On Saturday, celebrated artist and founder of P.A.I.N. (Prescription Addiction Intervention Now), Nan Goldin, lead a pair of demonstrations at the Metropolitan Museum of Art and The Guggenheim against the institutions continuing acceptance of donations from the Sackler Family.
The Sacklers pharmaceutical company, Purdue Pharma, is the largest producer of Oxycontin which is a drug that lies squarely at the center of the country's ongoing opioid crisis. Goldin, who published a photo essay about her own struggles with opioid addiction, published a petition demanding the family to be a part of the solution to the problem they created and help fund treatment and education programs for those affected by the epidemic. Goldin and P.A.I.N. have also since called on institutions like the Met and the Guggenheim to divest from the Sacklers' contributions in order to send a clear message that they will not be complicit in supporting a company that has been responsible for hundreds of thousands of deaths.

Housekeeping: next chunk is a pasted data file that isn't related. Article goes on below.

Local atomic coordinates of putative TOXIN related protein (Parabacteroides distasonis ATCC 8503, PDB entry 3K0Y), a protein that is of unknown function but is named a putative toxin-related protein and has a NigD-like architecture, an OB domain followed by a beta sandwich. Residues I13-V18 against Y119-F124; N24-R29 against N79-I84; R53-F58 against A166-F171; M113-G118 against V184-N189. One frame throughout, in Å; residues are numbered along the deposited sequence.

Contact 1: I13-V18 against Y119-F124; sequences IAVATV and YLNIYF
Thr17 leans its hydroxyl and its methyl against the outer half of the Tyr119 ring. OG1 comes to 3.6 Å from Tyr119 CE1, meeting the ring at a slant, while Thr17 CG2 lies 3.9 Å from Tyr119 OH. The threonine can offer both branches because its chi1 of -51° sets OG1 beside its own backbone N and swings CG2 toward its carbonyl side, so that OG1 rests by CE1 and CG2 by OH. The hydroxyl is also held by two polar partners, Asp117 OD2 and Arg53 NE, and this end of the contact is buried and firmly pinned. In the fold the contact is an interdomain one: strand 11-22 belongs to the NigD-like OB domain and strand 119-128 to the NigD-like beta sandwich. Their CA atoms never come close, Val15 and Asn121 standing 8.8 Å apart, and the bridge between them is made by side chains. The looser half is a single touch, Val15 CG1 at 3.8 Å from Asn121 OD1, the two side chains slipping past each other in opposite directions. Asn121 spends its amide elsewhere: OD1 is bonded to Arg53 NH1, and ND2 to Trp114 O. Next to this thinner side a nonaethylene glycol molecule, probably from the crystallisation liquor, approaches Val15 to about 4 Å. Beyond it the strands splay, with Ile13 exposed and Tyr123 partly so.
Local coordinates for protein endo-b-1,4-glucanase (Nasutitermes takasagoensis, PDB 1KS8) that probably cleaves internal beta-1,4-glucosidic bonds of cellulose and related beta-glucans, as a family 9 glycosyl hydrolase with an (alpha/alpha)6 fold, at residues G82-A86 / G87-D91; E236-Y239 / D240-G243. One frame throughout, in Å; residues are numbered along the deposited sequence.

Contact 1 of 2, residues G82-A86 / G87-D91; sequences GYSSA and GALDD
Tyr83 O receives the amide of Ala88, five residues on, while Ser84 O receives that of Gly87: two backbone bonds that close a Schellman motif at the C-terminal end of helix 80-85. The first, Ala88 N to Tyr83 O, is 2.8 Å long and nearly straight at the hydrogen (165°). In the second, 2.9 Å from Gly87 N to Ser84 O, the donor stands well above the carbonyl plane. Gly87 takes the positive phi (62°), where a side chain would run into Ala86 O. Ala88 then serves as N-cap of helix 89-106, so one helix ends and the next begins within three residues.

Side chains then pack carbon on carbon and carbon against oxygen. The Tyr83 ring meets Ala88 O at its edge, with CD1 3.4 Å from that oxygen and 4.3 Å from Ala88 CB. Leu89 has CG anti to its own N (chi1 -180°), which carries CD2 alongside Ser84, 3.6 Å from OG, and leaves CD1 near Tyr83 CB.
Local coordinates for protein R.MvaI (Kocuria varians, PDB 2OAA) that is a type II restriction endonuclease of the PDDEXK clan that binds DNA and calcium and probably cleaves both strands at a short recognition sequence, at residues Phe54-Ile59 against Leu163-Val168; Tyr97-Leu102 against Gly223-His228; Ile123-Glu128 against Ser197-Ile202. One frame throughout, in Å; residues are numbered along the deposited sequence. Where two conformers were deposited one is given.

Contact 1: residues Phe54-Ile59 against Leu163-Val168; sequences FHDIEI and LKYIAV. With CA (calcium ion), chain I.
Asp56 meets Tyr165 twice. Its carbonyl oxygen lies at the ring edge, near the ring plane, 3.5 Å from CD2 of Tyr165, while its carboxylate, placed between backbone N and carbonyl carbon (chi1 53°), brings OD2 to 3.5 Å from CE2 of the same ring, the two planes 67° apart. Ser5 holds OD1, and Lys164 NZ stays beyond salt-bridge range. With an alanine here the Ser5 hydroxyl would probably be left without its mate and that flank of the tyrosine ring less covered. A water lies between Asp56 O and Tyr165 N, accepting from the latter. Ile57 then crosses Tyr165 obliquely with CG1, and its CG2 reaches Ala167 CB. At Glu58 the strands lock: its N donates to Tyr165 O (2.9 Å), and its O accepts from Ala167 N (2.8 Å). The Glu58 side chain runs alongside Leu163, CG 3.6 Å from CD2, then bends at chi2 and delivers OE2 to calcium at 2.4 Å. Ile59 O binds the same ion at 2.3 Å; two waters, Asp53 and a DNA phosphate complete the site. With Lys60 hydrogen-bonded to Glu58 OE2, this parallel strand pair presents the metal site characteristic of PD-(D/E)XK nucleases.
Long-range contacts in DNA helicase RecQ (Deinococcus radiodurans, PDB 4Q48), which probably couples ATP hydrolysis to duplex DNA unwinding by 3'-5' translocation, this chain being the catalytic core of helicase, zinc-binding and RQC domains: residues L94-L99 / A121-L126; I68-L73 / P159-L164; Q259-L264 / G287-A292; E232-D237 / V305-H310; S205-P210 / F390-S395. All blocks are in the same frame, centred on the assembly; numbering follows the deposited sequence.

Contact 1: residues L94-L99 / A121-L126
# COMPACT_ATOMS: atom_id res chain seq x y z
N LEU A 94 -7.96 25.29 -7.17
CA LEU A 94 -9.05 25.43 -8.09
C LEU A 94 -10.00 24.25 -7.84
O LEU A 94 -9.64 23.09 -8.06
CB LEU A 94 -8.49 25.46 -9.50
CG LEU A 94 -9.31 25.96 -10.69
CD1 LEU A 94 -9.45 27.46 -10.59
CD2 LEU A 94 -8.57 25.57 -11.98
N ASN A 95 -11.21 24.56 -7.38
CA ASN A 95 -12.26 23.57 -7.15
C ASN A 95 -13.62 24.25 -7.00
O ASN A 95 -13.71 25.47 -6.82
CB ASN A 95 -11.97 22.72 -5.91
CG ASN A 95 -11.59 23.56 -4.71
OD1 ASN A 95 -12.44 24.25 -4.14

In a post inviting her followers to meet her on the step of the Met, Goldin took to Instagram to announce the protests last Friday. Protesters staged a die-in as other hung signs over the Guggenheim's balconies that read "Shame on Sackler" and "Take Down Their Name." Demonstrators also scattered fake prescriptions with quotes from Richard Sackler's recent deposition in a Massachusetts court like "We have to hammer on the abusers in every way possible. They are the culprit of the problem. They are reckless criminals."
"We've been knocking on their doors for a year and not a single museum has denounced the Sacklers, taken down their name, or publicly refused their funding," Goldin said in a post. "Time's up."
The Met released a statement last month that explained that the museum's relationship with the Sacklers predates the opioid crisis but saying that they will be "engaging in further review of our detailed gift acceptance policies, and we will have more to report in due course."
Photo via Instagram